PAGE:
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The role of microenvironment in tumor angiogenesis

Abstract

Tumor angiogenesis is necessary for the continued survival and development of tumor cells, and plays an important role in their growth, invasion, and metastasis. The tumor microenvironment—composed of tumor cells, surrounding cells, and secreted cytokines—provides a conducive environment for the growth and survival of tumors. Different components of the tumor microenvironment can regulate tumor development. In this review, we have discussed the regulatory role of the microenvironment in tumor angiogenesis. High expression of angiogenic factors and inflammatory cytokines in the tumor microenvironment, as well as hypoxia, are presumed to be the reasons for poor therapeutic efficacy of current anti-angiogenic drugs. A combination of anti-angiogenic drugs and antitumor inflammatory drugs or hypoxia inhibitors might improve the therapeutic outcome.

Background

Nutrients, oxygen, metabolites, chemical mediators, and metabolic waste can be transported through blood vessels between cells to maintain homeostasis of the immune system, body temperature, and pH [1]. Blood vessels play an important role in embryonic development, body growth, and wound healing. Neovascularization is an important process for the growth and metastasis of tumors, and is used to transport nutrients and remove metabolic waste from tumor cells. Several studies have showed that neovascularization is essential for tumor growth beyond 1–2 mm in diameter [2, 3]. During vasculogenesis, endothelial progenitor cells derived from hemangioblasts are recruited and differentiate into mature vascular endothelial cells when stimulated by the local environment and eventually form blood vessels [4]. The physiological process through which new blood vessels are formed from pre-existing blood vessels is called angiogenesis. The angiogenic process is divided into the following steps: pro-angiogenic factors are initially secreted into the extracellular fluid to activate endothelial cells. These endothelial cells migrate along the concentration gradient of pro-angiogenic factors and attach to the blood vessels to form a functional vascular network [5]. Tumor tissues have high angiogenic capacity. Blood vessels in tumor tissues are primarily composed of endothelial cells. Blood capillaries in normal tissue undergo expansion under ischemic or hypoxic conditions, resulting in a marked increase in capillary permeability and fibrin exudation. Simultaneously, collagenase activation and basement membrane rupture can promote extracellular matrix remodeling. In addition, angiogenic factors induce endothelial cell proliferation, and new endothelial cells are assembled into tubular structures to form new tumor vessels [6, 7]. Another form of angiogenesis found in tumor tissues is vasculogenic mimicry. This is the ability of tumor cells to form tubular structures similar to those formed by endothelial cells under the influence of external stimuli. Erythrocytes are present in the lumen of these tubular structures. Moreover, these tubular tissues can attach to endothelial blood vessels to form a complete vascular network [8]. Vasculogenic mimicry can accelerate the formation of new blood vessels in tumor tissues and promote tumor growth, invasion, and metastasis. Tumor neovascularization provides nutrients and oxygen to tumor cells and removes metabolic waste. It prevents the accumulation of acidic metabolites and facilitates the growth of tumor cells. In addition, tumor neovascularization can also affect the microenvironment of the tumor. Tumor cells can metastasize from their primary location along the walls of new blood vessels throughout the body and begin to grow to form new tumors in the right places [9]. Tumor neovascularization can cause tumor immunosuppression by inhibiting dendritic cell (DC) maturation and antigen presentation, recruitment of immunosuppressive cells, and inhibiting cytotoxic T cell activity through angiogenic factors [10]. In addition, tumor neovascularization is immature and the lack of mural cell adhesion leads to tumor vascular hyperpermeability, poor perfusion, and hypoxia without much improvement. Increased hypoxia in solid tumors further accelerates tumor growth and metastasis [11, 12]. The tumor microenvironment, in turn, produces a large number of factors that promote tumor angiogenesis, forming a malignant tumor growth-promoting cycle [13].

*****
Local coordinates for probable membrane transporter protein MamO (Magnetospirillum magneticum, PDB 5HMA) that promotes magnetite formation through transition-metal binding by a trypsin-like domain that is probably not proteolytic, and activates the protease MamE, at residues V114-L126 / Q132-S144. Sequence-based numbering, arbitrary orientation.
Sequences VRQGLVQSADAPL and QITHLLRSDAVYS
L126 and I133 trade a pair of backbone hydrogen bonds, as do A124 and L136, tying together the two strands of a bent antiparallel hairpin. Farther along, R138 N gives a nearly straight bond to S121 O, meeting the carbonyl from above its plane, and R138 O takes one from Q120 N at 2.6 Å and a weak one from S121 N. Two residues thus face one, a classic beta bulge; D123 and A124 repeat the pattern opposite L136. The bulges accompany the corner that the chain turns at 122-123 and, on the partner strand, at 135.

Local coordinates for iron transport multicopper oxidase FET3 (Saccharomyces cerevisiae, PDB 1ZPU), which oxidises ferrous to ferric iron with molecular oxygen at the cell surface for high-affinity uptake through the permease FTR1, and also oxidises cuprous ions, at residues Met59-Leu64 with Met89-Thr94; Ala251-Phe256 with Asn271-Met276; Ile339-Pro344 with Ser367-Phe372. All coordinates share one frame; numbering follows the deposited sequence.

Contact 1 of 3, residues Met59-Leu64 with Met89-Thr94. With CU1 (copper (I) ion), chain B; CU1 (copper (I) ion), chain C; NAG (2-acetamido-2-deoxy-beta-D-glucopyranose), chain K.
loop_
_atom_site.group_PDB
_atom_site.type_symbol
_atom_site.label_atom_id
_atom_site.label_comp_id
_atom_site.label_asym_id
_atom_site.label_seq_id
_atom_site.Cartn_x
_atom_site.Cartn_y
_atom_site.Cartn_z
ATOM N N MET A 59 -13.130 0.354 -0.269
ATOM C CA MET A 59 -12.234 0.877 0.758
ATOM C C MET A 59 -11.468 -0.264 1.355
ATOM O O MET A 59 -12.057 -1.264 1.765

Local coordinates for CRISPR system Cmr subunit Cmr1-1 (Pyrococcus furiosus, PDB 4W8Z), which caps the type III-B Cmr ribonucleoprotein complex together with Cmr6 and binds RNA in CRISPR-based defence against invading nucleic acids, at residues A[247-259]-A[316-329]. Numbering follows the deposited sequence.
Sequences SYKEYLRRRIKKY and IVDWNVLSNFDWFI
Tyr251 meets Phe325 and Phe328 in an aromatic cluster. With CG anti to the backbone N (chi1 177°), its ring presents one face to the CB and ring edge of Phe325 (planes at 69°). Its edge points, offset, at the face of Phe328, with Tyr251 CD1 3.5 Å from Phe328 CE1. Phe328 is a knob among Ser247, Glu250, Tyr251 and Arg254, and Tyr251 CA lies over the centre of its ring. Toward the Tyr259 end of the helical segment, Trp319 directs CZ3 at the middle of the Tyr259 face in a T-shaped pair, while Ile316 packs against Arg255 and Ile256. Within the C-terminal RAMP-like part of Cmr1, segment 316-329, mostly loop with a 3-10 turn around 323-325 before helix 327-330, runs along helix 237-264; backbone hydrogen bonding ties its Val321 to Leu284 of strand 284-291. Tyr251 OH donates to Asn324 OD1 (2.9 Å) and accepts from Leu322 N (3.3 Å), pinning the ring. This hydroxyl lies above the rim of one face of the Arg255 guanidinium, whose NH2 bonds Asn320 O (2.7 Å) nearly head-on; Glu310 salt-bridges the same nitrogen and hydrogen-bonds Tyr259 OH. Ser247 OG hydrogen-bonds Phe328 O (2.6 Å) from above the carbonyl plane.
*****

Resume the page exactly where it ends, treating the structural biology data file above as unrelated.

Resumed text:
Hypoxia and its evolutionary role during angiogenesis